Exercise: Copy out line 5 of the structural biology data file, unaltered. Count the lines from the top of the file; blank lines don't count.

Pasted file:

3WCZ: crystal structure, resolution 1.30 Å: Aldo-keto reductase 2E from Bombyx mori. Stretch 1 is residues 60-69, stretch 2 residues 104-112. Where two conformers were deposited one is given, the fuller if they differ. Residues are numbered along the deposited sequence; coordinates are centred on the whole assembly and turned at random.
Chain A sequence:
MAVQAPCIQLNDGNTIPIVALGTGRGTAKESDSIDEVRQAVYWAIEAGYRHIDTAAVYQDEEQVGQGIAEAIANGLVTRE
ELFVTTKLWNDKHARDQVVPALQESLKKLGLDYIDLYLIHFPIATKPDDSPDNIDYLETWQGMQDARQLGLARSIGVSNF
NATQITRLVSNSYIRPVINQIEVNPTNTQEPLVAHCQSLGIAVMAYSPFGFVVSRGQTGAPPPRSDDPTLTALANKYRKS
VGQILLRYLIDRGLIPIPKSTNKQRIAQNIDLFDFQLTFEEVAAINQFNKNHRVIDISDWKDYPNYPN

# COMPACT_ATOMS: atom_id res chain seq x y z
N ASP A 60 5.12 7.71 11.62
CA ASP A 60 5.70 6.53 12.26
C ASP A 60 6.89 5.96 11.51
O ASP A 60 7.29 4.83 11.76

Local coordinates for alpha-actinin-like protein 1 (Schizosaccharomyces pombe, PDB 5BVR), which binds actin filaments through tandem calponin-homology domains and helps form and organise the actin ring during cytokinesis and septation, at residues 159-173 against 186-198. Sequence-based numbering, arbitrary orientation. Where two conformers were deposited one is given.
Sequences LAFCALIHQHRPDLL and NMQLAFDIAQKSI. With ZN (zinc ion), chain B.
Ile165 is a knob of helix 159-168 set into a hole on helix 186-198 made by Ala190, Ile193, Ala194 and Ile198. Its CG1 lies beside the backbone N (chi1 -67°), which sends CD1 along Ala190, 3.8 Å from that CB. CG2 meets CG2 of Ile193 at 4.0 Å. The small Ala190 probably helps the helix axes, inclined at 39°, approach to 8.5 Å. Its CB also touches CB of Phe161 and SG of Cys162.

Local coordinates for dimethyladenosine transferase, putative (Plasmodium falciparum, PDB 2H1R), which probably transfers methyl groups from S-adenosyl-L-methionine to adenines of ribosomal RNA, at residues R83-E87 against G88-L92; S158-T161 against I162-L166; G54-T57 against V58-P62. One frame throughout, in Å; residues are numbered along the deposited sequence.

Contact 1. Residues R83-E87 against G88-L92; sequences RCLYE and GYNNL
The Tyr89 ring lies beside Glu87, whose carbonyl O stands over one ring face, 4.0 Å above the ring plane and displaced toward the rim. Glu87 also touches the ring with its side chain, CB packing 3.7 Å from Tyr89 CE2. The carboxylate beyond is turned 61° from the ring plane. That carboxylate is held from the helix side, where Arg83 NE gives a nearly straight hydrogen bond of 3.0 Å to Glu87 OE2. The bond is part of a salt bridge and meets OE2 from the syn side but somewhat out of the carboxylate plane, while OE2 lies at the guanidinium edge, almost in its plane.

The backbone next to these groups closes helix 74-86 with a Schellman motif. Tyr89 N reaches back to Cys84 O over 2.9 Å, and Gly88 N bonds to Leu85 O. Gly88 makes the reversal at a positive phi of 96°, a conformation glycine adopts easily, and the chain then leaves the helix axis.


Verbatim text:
NATQITRLVSNSYIRPVINQIEVNPTNTQEPLVAHCQSLGIAVMAYSPFGFVVSRGQTGAPPPRSDDPTLTALANKYRKS